FreeBSD committers are selected based their technical contributions and their ability to work well with the project. Typically a contributer submits too many good changes and someone who has been working with them sponsors them for commit access. For source committers, the core team evaluates both their technical record and their record of interaction with the community through their own experience and the application submitted by the sponsor. In general we look for both technical and social maturity (we bring in a number of younger committers, but our average age is over 30). The portmgr and doceng teams perform similar functions for the ports collection and documentation projects respectively. In certain circumstances, community members who have performed extraordinary services to the project over time are also granted access to internal mailing lists.
What is your plan for dealing with disappearing students?
The first line of defense against disappearing students will be regular, mandatory status reports. We aim to have students send status reports to a central list where they can help each other and mentors and other interested developers can keep tabs on them. Along with this we will require each contributor to negotiate a detailed specification of their work schedule with their mentor which will be provided to program administrators. We will uses this combination to detect problems. If problems appear to be occurring we will attempt to contact the contributors. If they can not be contacted in a reasonable period or do not have an acceptable explanation we will cut our losses and cease contact.
What is your plan for dealing with disappearing mentors?
As with students, finding the problem is the most important thing. We will encourage mentors to interact with their contributors in a public or semi-public venue so we can keep tabs on them. We will also ask them to provide their schedules so we know when we can expect to see them interacting with contributors. We will attempt to provide a backup mentor for each project. Backup mentors may be oversubscribed, but will be expected to be aware of the project status. Additionally we will poll students periodically about their mentor contact. If it is inadequate we will ask the backup mentor to take a greater role or to take over. Additionally, we will take care to select mentors who we believe have the time and personality necessary to be effective mentors. We have been fortunate to have few problems with mentors during out time with GSoC.
What steps will you take to encourage students to interact with your project's community before, during and after the program?
We will provide contributors with a designated place to post their status reports and encourage contributors, mentors, and other community members to review and comment on their work as it progresses. This will be separate from the primary mailing lists because we have found that posting to the primary lists can be quite intimidating. By creating a separate area where expectations are set appropriately and interactions are policed by mentors and administrators we hope to achieve a higher level of participation. Once code reaches a more complete state, we will encourage contributors to seek review on the appropriate lists.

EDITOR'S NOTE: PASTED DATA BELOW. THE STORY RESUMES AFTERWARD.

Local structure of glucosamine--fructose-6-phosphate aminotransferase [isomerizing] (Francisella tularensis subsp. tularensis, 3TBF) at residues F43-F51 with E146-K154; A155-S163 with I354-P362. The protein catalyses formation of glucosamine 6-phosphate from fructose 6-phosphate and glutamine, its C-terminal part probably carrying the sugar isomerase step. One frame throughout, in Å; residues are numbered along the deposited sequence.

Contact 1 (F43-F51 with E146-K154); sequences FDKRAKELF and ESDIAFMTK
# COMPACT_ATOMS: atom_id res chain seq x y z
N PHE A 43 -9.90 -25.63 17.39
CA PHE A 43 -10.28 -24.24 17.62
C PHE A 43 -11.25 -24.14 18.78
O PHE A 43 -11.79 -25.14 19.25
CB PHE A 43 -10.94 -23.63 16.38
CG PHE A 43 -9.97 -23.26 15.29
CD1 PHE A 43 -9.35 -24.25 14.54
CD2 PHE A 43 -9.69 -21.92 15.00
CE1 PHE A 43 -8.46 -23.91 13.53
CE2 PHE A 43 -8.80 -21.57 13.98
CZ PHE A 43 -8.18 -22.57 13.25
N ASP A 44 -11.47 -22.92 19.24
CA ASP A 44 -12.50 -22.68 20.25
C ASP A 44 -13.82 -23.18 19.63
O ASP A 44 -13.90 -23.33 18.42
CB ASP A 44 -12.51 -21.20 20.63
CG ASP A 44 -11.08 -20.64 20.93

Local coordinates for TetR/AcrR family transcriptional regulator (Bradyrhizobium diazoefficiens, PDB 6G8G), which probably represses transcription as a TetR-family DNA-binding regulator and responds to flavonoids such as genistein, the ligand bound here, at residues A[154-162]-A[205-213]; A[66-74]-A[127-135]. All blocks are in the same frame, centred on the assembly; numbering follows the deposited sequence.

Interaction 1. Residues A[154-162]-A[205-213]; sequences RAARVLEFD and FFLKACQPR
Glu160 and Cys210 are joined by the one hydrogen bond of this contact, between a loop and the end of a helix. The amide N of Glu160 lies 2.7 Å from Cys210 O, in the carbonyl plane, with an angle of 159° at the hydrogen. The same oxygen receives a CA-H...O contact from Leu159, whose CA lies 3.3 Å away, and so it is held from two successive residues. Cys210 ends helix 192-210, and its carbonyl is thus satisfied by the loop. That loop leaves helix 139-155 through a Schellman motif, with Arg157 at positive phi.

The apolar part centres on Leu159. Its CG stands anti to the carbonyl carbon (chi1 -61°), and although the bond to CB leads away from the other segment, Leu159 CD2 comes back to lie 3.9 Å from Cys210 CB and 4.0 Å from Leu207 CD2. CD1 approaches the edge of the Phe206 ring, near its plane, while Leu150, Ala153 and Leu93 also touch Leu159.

We also create a personal space about each accepted project on the Wiki and make blog posts and newsflash entries about the projects. We also solicit individual project updates for our bi-monthly developer status reports, where these projects are reported on in the same document as our other mainstream development projects.
Our project ideas page lists potential mentors and encourages students to contact them before the program so that we can open communication channels early.
We invite all gsoc participants to attend BSD conferences and developer summits, and thanks to The FreeBSD Foundation, are able to offer travel support to them. This allows them to present their work to the community, meet the people they've seen on the lists (and their mentor), as well as network with the community and potential employers.
After the program is over we profile many of the successful projects on our website and provide the tools and support necessary for them to continue working should they desire. We retain system accounts and email addresses for students who are still working on FreeBSD. We will also to remind mentors to propose successful students as committers before the end of the evaluation period. While not every successful project will reflect an ideal committer, many do and we want to capture as many of those as possible.
Is there anything else you would like to tell the Google Summer of Code program administration team?
Thank you for allowing us to participate in GSoC over the years. It has been an honor to have mentored nearly 100 students and we've produced both some excellent code and some new contributors both of which have helped move the project in useful directions.